Anti-inflammatory and Regulation of Lipids

Lecithins from plants such as sunflowers are mainly phospholipids (PL), which are a core part of our cell membranes. Dietary lecithin has been known to have beneficial effects on metabolism since the 1900s. Research has demonstrated that lecithin supplementation is beneficial on blood plasma and liver lipoprotein and cholesterol regulation, particularly in those with hyperlipidaemia (i). Phospholipids including plant lecithins have been used in the treatment of viral hepatitis and alcohol-induced liver damage (ii). Research is ongoing in exploring the full potential of lecithins in alleviating non-alcoholic fatty liver disease (NAFLD – a pathology largely caused by sugar and fructose overconsumption), treating metabolic syndrome and obesity (iii, iv). Lecithins have been demonstrated to have anti-inflammatory properties (iv). We chose to avoid soy lecithin because soy is an allergen for some, and we are concerned about the lack of sustainability within soybean agriculture.

What about taste?

Smooth and Uniform Texture

Lecithin is often used in chocolates as it is a great emulsifier (helps to create a nice, consistent texture), although soy lecithin is often chosen as it is cheaper. To create a smooth and delicate texture in our chocolates, we use sunflower lecithin, which does not have the aforementioned issues of soybean, is never genetically modified and includes beneficial effects of phospholipids. Some chocolatiers market themselves by having few ingredients and exclude lecithin. As explained above, sunflower lecithin has numerous health benefits and is even taken alone as a supplement. Do you feel that having a chocolate bar with ‘few ingredients’ is relevant from a health perspective, when one of the main ingredients (usually half the weight of the bar) is sugar? At NOMOSU, we care about what the ingredients are, more than how many there are.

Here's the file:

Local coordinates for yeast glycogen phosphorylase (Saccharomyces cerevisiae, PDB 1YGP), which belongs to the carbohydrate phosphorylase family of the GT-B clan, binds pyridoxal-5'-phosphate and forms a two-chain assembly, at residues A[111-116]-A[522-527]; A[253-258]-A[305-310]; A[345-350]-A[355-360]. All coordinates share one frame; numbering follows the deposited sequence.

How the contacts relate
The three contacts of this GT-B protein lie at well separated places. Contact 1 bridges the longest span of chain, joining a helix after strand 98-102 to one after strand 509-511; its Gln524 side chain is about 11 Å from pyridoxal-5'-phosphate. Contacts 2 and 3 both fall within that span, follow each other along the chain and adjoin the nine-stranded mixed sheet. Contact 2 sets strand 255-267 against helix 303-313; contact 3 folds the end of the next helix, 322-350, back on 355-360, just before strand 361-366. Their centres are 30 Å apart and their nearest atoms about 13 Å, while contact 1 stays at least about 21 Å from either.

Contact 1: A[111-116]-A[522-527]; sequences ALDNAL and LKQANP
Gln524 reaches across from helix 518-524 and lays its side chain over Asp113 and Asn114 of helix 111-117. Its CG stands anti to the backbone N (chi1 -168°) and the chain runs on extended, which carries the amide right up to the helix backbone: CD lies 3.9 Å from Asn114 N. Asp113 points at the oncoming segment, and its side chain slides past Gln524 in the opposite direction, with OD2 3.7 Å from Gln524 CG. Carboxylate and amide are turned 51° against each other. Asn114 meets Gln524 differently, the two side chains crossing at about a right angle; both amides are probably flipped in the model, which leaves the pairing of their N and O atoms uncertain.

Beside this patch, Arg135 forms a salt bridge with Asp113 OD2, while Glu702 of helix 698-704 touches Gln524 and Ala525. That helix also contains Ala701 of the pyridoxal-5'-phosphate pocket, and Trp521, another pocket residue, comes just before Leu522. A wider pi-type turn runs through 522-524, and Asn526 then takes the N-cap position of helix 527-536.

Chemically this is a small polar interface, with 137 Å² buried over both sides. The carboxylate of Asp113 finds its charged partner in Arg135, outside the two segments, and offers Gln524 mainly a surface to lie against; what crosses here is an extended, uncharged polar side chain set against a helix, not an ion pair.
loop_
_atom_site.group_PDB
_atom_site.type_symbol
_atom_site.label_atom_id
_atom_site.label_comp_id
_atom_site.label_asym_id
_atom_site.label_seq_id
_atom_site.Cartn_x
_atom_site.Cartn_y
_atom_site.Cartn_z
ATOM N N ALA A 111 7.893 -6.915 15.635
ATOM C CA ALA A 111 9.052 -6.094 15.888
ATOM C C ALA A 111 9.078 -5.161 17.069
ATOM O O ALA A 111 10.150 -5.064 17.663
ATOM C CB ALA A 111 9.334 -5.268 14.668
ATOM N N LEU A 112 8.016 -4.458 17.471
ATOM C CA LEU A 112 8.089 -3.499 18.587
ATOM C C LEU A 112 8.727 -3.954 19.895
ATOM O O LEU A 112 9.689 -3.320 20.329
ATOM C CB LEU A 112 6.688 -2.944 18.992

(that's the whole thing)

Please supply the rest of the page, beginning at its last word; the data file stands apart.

(i) Kullenberg, D. et al. (2012), ‘Health effects of dietary phospholipids’, Lipids Health Dis 11, 3

(ii) Gundermann, K. et al. (2011), ’ Activity of essential phospholipids (EPL) from soybean in liver diseases’, Pharmacological Reports, 63, pp. 643-659

(iii) Mastellone, I. et al. (2000), ‘Dietary soybean phosphatidylcholines lower lipidemia: mechanisms at the levels of intestine, endothelial cell, and hepato-biliary axis’, J. Nutr. Biochem., 11, pp. 461-466

(iv) Robert, C. et al. (2020), ‘Vegetable lecithins: A review of their compositional diversity, impact on lipid metabolism and potential in cardiometabolic disease prevention’, Biochimie, 169, pp. 121-132